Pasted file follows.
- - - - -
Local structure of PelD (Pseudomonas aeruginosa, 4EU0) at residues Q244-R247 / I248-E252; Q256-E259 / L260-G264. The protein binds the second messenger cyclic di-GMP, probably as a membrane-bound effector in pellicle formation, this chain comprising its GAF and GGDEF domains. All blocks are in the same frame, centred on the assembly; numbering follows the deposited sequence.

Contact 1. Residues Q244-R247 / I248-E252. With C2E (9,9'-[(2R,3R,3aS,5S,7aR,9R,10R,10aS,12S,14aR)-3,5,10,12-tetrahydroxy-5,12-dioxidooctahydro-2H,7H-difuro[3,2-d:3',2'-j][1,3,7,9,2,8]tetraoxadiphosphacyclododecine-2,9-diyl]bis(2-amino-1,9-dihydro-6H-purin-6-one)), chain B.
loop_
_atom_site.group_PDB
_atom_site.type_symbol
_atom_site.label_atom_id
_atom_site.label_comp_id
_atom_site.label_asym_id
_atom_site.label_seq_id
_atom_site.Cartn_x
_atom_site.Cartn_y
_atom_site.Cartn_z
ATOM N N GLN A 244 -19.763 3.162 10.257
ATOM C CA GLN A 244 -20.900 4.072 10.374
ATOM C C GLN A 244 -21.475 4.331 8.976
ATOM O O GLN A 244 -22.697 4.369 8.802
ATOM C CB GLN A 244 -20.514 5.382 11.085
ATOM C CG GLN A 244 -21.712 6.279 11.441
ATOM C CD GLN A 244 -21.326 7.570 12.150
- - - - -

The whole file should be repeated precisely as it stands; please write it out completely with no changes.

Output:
Local structure of PelD (Pseudomonas aeruginosa, 4EU0) at residues Q244-R247 / I248-E252; Q256-E259 / L260-G264. The protein binds the second messenger cyclic di-GMP, probably as a membrane-bound effector in pellicle formation, this chain comprising its GAF and GGDEF domains. All blocks are in the same frame, centred on the assembly; numbering follows the deposited sequence.

Contact 1. Residues Q244-R247 / I248-E252. With C2E (9,9'-[(2R,3R,3aS,5S,7aR,9R,10R,10aS,12S,14aR)-3,5,10,12-tetrahydroxy-5,12-dioxidooctahydro-2H,7H-difuro[3,2-d:3',2'-j][1,3,7,9,2,8]tetraoxadiphosphacyclododecine-2,9-diyl]bis(2-amino-1,9-dihydro-6H-purin-6-one)), chain B.
loop_
_atom_site.group_PDB
_atom_site.type_symbol
_atom_site.label_atom_id
_atom_site.label_comp_id
_atom_site.label_asym_id
_atom_site.label_seq_id
_atom_site.Cartn_x
_atom_site.Cartn_y
_atom_site.Cartn_z
ATOM N N GLN A 244 -19.763 3.162 10.257
ATOM C CA GLN A 244 -20.900 4.072 10.374
ATOM C C GLN A 244 -21.475 4.331 8.976
ATOM O O GLN A 244 -22.697 4.369 8.802
ATOM C CB GLN A 244 -20.514 5.382 11.085
ATOM C CG GLN A 244 -21.712 6.279 11.441
ATOM C CD GLN A 244 -21.326 7.570 12.150